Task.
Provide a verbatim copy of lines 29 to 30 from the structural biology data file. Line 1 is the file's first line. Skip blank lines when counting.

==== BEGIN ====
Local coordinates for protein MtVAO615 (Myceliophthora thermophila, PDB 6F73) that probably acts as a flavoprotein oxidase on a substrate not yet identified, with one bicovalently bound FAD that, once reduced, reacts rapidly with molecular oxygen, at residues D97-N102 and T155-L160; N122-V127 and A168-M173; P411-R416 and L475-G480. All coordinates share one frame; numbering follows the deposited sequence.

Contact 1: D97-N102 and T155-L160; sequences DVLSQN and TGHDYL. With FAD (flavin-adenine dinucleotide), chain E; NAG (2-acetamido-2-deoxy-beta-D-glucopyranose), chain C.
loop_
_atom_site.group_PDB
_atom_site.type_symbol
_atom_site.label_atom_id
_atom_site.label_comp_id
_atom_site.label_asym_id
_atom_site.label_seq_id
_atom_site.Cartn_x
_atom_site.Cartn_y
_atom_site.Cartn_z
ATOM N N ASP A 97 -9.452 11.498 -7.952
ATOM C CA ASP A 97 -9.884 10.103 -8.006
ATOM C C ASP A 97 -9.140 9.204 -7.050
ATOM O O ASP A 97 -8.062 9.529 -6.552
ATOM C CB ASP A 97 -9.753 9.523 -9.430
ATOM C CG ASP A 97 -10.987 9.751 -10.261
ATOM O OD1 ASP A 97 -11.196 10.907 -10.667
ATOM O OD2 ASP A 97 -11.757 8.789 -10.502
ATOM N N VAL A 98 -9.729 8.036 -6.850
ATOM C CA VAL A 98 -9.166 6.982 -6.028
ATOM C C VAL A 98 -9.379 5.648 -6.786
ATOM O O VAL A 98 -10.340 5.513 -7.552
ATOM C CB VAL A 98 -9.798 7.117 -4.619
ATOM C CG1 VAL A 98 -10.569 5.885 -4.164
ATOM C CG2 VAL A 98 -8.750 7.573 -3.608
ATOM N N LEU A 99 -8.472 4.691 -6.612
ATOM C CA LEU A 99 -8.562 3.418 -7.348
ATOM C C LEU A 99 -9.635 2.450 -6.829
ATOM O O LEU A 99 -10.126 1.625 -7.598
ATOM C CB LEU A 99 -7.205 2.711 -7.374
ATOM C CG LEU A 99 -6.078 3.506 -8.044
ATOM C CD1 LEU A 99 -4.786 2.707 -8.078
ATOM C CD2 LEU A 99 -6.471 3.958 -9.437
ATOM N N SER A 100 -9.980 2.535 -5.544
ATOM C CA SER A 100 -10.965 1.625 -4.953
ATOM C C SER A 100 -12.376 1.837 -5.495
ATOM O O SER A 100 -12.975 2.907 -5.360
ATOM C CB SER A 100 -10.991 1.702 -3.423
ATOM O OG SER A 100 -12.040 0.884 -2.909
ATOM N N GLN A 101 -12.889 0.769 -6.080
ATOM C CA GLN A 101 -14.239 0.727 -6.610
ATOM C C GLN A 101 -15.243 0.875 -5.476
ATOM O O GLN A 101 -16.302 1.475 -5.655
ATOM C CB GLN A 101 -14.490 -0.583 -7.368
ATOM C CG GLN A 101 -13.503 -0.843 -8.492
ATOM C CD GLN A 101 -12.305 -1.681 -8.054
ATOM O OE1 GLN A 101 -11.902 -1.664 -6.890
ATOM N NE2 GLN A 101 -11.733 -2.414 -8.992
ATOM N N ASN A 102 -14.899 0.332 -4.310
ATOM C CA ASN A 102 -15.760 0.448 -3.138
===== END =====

ATOM C CA LEU A 99 -8.562 3.418 -7.348
ATOM C C LEU A 99 -9.635 2.450 -6.829